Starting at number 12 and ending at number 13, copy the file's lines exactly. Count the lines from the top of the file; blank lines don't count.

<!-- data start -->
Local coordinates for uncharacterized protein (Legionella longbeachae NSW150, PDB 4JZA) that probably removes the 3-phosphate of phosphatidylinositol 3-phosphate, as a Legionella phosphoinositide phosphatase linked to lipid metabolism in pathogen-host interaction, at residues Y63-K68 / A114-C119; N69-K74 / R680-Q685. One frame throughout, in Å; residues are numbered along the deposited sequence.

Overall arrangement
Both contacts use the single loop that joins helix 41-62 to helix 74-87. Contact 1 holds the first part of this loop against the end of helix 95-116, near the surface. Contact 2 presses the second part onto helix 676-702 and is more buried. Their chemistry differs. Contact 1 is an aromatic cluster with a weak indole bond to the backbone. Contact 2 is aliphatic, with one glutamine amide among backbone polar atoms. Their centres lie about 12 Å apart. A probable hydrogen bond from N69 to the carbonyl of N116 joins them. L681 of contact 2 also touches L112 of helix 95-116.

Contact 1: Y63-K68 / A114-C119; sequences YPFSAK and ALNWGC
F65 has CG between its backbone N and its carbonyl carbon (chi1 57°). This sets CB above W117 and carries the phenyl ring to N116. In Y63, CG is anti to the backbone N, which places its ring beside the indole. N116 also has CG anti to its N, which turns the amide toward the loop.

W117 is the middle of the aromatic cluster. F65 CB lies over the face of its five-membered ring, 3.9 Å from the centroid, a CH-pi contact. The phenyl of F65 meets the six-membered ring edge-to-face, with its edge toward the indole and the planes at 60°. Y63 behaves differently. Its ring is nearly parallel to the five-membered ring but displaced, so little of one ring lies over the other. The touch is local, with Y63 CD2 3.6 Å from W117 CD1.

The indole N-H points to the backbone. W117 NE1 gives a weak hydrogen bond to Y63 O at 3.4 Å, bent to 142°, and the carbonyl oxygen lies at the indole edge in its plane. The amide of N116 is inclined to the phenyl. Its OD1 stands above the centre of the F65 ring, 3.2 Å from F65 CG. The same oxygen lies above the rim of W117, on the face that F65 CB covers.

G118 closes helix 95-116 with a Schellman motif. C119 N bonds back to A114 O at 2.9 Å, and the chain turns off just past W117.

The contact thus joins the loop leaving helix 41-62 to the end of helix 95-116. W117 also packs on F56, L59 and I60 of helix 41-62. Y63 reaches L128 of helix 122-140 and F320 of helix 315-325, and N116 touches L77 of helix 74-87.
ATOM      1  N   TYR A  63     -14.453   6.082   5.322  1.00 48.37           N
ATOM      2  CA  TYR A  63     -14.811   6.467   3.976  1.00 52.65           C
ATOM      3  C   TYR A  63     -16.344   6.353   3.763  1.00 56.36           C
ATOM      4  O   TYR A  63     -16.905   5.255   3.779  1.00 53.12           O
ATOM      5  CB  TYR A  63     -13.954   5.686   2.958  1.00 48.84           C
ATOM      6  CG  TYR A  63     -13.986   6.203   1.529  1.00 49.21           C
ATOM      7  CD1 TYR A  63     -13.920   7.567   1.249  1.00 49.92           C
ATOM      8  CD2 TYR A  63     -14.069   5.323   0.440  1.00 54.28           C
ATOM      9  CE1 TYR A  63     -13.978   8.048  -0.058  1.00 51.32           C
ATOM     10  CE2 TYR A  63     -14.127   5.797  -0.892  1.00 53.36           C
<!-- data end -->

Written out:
ATOM      3  C   TYR A  63     -16.344   6.353   3.763  1.00 56.36           C
ATOM      4  O   TYR A  63     -16.905   5.255   3.779  1.00 53.12           O